LA Times Photographer Documents Last Months of US in Afghanistan

The Los Angeles Times foreign correspondent and photographer, Marcus Yam, has been covering events in Afghanistan since 2017, including the political unrest in the last few months when the Taliban took control of the country.

After the withdrawal of US troops and the subsequent takeover of the city of Kabul and the rest of Afghanistan by the Taliban, many journalists either fled or tried to do so. Those who stayed are at risk every time they go about their jobs.

Yam is unaware of the risks of choosing a career after giving up his aerospace engineering career to become a photographer. Its goal is “to put viewers on the front lines of conflict, struggle and intimacy,” according to the Los Angeles Times.

He has documented fatal clashes in the Gaza Strip, reported on San Bernardino, California, terrorist attacks in 2015, the fatal landslide in Oso, Washington, and many other critical events for which he has received numerous awards.

Although Yam has been reporting on Afghanistan since 2017, it is his most recent work that brought viewers up close and personal to the crisis in the Middle East. Yam recounted the events as they unfolded – from the US troops leaving Afghanistan, leaving behind large amounts of military equipment and equipment, to the Taliban establishing their order, often by violent means against those remaining in the country . In the video below, Yam shares his experience.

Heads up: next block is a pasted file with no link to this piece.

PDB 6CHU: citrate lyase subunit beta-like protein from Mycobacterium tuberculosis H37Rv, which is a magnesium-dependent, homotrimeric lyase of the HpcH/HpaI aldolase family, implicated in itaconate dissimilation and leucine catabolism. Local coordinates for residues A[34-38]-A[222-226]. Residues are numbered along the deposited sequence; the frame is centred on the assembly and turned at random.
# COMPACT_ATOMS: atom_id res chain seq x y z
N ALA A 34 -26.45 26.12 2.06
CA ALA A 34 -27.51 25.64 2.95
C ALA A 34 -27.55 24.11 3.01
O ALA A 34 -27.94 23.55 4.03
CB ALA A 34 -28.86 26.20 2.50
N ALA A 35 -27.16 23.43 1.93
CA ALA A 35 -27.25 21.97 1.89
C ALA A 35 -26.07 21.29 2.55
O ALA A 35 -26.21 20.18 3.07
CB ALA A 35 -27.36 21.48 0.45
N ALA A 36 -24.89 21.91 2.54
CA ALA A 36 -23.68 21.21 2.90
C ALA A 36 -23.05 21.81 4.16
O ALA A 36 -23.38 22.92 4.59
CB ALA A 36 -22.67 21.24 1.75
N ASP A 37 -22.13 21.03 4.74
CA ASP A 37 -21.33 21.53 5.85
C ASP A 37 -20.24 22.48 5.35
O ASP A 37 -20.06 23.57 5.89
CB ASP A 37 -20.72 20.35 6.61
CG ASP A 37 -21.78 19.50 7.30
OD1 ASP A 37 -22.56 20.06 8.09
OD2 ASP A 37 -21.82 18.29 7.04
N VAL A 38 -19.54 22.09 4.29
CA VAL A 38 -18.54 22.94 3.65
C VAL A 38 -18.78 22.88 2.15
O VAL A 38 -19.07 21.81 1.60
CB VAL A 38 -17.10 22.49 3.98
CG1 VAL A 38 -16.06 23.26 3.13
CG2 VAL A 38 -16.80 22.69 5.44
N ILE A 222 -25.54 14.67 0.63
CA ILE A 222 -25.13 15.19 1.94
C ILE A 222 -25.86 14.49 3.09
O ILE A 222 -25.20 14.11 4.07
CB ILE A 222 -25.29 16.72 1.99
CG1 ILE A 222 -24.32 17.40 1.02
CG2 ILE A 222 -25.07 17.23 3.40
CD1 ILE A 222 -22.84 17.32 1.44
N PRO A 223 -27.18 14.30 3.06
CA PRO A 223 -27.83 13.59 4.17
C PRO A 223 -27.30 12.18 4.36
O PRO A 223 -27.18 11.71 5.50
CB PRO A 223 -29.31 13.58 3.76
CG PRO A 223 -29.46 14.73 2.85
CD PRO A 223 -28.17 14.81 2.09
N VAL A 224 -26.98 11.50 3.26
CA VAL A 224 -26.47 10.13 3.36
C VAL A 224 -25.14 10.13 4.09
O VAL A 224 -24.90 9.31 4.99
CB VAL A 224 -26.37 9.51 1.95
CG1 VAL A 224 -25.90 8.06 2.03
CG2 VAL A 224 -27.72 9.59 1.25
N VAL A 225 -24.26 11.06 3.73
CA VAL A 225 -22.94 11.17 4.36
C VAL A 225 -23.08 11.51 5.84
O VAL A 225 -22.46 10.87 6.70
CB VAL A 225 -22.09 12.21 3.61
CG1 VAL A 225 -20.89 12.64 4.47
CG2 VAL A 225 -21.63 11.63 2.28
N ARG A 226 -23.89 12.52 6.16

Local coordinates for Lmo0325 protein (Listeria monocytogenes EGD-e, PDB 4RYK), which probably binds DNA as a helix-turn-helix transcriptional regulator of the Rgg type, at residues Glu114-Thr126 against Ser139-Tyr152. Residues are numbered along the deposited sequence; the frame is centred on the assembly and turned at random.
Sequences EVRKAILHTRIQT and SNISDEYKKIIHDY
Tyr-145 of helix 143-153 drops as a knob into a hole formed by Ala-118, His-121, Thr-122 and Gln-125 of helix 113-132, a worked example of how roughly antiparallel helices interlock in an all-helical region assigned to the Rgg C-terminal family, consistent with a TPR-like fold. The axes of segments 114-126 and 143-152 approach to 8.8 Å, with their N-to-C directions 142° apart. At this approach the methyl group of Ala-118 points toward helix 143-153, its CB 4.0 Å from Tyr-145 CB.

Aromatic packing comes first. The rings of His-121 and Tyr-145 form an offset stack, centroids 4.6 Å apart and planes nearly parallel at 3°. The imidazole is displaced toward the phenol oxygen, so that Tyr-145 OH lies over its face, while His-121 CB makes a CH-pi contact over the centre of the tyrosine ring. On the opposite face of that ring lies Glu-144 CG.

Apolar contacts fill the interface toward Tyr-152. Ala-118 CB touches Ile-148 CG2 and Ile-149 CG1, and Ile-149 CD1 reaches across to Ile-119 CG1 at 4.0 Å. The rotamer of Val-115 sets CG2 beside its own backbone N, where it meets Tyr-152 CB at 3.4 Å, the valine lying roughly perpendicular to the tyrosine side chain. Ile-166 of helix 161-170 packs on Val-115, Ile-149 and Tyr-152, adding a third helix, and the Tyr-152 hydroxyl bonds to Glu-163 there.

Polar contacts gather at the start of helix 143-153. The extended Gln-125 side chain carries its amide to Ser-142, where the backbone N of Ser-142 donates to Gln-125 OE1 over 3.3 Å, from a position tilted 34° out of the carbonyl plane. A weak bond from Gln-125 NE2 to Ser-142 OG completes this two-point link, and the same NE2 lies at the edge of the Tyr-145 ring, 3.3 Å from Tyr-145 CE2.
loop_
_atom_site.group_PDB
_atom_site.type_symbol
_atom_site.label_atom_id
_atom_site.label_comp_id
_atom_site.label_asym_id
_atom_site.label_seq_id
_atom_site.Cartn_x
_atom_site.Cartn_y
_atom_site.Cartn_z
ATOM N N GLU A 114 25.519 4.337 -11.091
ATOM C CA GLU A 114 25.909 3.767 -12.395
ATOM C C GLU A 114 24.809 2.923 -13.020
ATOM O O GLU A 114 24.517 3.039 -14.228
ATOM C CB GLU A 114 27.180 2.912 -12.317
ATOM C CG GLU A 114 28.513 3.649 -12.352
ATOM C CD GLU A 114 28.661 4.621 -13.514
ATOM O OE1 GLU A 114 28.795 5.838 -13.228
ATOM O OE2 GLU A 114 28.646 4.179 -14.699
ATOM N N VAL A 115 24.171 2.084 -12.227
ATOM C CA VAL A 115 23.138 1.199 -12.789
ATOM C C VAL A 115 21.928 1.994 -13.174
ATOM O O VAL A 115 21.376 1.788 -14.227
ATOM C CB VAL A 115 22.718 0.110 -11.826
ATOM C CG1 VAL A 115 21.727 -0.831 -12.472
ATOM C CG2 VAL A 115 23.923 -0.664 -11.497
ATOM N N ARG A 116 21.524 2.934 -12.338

The Los Angeles Times photographer and foreign correspondent @yamphoto has been reporting from Afghanistan since 2017, including his current assignment to document the final months of the US withdrawal from the country.

Discover Marcus’ work: https://t.co/pODoAFa0TF pic.twitter.com/rWBnXhOGb7

– Los Angeles Times (@latimes) September 17, 2021

Yam is not afraid of any direct threat to his life and has reported on bomb attacks, exchanges of fire and the tragic consequences of the conflict, which left numerous victims and injured people and filled beds in local hospitals. Although the country has been marked by war for years and the people there have accepted that their lives will be short, that doesn’t change the fact that “these are just normal people like you and me,” says Yam.

As a foreign correspondent, Yam reported successfully from Afghanistan, but could not avoid the aggression inflicted on him. Although he was not permanently injured, he was beaten and temporarily detained by Taliban fighters.

After more than a month of Taliban rule, it is clear that despite the Taliban’s promises to the contrary, it is still a place of many risks for the locals and those who document current events and report them to the rest of the world.

You can find more of Yam’s work on his Instagram and Twitter. You can find his photo stories of the Taliban’s takeover of Afghanistan on his profile page of the Los Angeles Times.

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